The present invention includes a processor that could be formed as an integrated circuit, for example, a USB microprocessor or microcontroller, including a USB device controller for the PC-hub USB connection, and a USB On-The-Go controller for the USB On-The-Go secondary function and connection operative as a master to a peripheral USB slave device. Both the USB and On-The-Go device controllers could be designed to include their own interface block operative with the microcontroller resources and could be optimized depending on the application bandwidth requirements. The size of any interface buffer and its accompanying architecture could be varied. Any microprocessor, microcontroller, central processing unit or other processor used in the present invention manages communication for the USB device to the USB host as a master and also manages communication at the secondary function, for example, security. The embedded software used for the invention could be stored in the memory of the processor, for example a flash, EEPROM, RAM or ROM.
The USB device controller could include and/or be operative with a USB transceiver. The controller would include an analog reception and transmission buffer for the data lines D+, D−, and a logic controller, which could include a serial interface engine (SIE), the logic and state machine for the USB protocol as part of the protocol management, and an interface layer to the application bus, which can be a general purpose peripheral bus of the processor. The On-The-Go controller could be similar in circuit architecture to the USB controller, but would also include additional circuitry to implement the Session Request Protocol (SRP) and the Host Negotiation Protocol (HNP). Any processor or controller would typically implement some restricted host functions and class drivers, and depending on the On-The-Go controller, would provide these functions in a software stack or hardware state machine to optimize performance.
For purposes of background and reference, a basic USB data flow between a USB host and a USB device and the various implementations and layers in accordance with Universal Serial Bus specification are set forth in
As shown in
The USB bus interface layer 14 includes a USB bus interface circuit 22 and serial interface engine (SIE) 24 at the device 12 that communicates with a serial interface engine (SIE) 26 and its host controller 28 at the host 10 via a physical wire 29. The USB device layer 16 includes at the physical device 12 a collection of endpoints as a USB logical device 30. An endpoint zero 32 is operable in communication via the default pipe 34 to USB system software 36 that is operable for device management at the host 10. The function layer 18 includes at the physical device 12 a logical function 38 as an interface collection. The interface 40 communicates via a plurality of pipe bundles 44 to client software 42 and is operable for interface management.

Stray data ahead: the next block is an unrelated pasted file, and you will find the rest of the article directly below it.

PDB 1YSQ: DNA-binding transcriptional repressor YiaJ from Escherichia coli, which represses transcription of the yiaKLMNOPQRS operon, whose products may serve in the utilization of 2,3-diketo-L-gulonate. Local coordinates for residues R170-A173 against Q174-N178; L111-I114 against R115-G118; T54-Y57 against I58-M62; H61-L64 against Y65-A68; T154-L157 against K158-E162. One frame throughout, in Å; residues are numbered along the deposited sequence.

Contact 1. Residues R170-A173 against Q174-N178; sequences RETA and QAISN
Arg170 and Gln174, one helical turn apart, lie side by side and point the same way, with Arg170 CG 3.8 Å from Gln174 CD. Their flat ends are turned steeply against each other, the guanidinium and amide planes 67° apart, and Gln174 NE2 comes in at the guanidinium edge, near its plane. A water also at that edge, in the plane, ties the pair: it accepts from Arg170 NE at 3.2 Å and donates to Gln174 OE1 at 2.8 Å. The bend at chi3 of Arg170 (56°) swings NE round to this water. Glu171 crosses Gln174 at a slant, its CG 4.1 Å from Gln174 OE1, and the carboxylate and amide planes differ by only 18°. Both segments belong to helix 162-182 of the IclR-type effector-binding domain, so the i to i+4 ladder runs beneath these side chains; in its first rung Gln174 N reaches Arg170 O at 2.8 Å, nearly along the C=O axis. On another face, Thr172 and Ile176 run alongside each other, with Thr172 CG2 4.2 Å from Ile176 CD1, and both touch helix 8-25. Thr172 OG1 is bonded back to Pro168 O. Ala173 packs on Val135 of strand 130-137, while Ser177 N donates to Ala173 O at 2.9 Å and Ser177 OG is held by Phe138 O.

The USB bus interface layer 14 provides the physical wire 29 for the traffic signaling and packet conductivity between the host 10 and physical device 12. The USB device layer 16 views the USB system software 36 to perform generic USB operations with the physical device 12 via the default pipe 34 to endpoint zero 32. The functional layer 18 adds capabilities to the host using matched client software. The USB Device Layer 16 and Function Layer 18 each view logical communications within their layers and use the USB Bus Interface Layer 14 for any data transfer. The USB host 10 coordinates the overall USB system, controls access, and monitors the USB topology.
Logical communications exist between the client software and the Function Layer 18 and the USB system software 36 and USB logical device 30. Actual packets flow between the USB host controller 28 and the USB bus interface circuit 22.
As is known, USB physical devices add functionality to the host and have the same interface. Each physical device carries and reports configuration-related data, which it forwards to the host to allow the host to identify and configure the USB device. Typically, devices on the USB are connected to a host using a tiered star topology, including the hub. The host, on the other hand, communicates with each logical device as if it were directly connected to a root port. The client software manipulates a USB function interface of a device only as an interface of interest.